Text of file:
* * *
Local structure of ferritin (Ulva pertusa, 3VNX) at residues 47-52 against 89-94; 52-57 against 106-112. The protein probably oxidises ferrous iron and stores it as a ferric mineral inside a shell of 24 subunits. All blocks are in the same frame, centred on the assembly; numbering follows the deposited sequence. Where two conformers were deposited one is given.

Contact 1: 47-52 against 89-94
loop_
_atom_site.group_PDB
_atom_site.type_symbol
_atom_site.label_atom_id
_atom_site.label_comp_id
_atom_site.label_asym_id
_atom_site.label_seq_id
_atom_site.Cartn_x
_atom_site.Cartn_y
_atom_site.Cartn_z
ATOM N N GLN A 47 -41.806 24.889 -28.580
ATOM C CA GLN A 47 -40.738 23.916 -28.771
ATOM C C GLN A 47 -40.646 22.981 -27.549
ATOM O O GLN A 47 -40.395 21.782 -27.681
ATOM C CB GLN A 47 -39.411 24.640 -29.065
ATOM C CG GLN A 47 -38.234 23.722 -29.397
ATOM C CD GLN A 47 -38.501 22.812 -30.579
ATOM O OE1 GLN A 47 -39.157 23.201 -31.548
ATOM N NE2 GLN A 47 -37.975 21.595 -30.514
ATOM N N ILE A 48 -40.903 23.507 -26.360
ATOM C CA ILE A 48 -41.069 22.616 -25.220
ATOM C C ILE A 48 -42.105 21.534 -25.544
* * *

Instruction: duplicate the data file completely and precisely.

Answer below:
Local structure of ferritin (Ulva pertusa, 3VNX) at residues 47-52 against 89-94; 52-57 against 106-112. The protein probably oxidises ferrous iron and stores it as a ferric mineral inside a shell of 24 subunits. All blocks are in the same frame, centred on the assembly; numbering follows the deposited sequence. Where two conformers were deposited one is given.

Contact 1: 47-52 against 89-94
loop_
_atom_site.group_PDB
_atom_site.type_symbol
_atom_site.label_atom_id
_atom_site.label_comp_id
_atom_site.label_asym_id
_atom_site.label_seq_id
_atom_site.Cartn_x
_atom_site.Cartn_y
_atom_site.Cartn_z
ATOM N N GLN A 47 -41.806 24.889 -28.580
ATOM C CA GLN A 47 -40.738 23.916 -28.771
ATOM C C GLN A 47 -40.646 22.981 -27.549
ATOM O O GLN A 47 -40.395 21.782 -27.681
ATOM C CB GLN A 47 -39.411 24.640 -29.065
ATOM C CG GLN A 47 -38.234 23.722 -29.397
ATOM C CD GLN A 47 -38.501 22.812 -30.579
ATOM O OE1 GLN A 47 -39.157 23.201 -31.548
ATOM N NE2 GLN A 47 -37.975 21.595 -30.514
ATOM N N ILE A 48 -40.903 23.507 -26.360
ATOM C CA ILE A 48 -41.069 22.616 -25.220
ATOM C C ILE A 48 -42.105 21.534 -25.544